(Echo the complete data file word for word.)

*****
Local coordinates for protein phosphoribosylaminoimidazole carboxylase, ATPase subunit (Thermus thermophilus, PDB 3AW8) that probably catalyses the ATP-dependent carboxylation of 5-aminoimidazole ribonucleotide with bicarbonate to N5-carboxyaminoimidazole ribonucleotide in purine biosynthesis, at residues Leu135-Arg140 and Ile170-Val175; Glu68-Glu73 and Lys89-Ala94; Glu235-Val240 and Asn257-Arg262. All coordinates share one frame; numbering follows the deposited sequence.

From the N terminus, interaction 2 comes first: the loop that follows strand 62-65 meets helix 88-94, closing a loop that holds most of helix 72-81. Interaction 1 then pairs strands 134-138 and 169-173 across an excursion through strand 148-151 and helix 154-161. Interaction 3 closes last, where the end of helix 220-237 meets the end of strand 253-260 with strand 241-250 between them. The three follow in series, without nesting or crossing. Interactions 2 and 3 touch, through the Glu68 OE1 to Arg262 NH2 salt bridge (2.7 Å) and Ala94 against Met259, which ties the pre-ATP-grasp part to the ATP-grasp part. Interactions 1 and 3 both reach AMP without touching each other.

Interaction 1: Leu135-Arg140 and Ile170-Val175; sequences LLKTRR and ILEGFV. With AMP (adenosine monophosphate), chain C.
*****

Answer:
Local coordinates for protein phosphoribosylaminoimidazole carboxylase, ATPase subunit (Thermus thermophilus, PDB 3AW8) that probably catalyses the ATP-dependent carboxylation of 5-aminoimidazole ribonucleotide with bicarbonate to N5-carboxyaminoimidazole ribonucleotide in purine biosynthesis, at residues Leu135-Arg140 and Ile170-Val175; Glu68-Glu73 and Lys89-Ala94; Glu235-Val240 and Asn257-Arg262. All coordinates share one frame; numbering follows the deposited sequence.

From the N terminus, interaction 2 comes first: the loop that follows strand 62-65 meets helix 88-94, closing a loop that holds most of helix 72-81. Interaction 1 then pairs strands 134-138 and 169-173 across an excursion through strand 148-151 and helix 154-161. Interaction 3 closes last, where the end of helix 220-237 meets the end of strand 253-260 with strand 241-250 between them. The three follow in series, without nesting or crossing. Interactions 2 and 3 touch, through the Glu68 OE1 to Arg262 NH2 salt bridge (2.7 Å) and Ala94 against Met259, which ties the pre-ATP-grasp part to the ATP-grasp part. Interactions 1 and 3 both reach AMP without touching each other.

Interaction 1: Leu135-Arg140 and Ile170-Val175; sequences LLKTRR and ILEGFV. With AMP (adenosine monophosphate), chain C.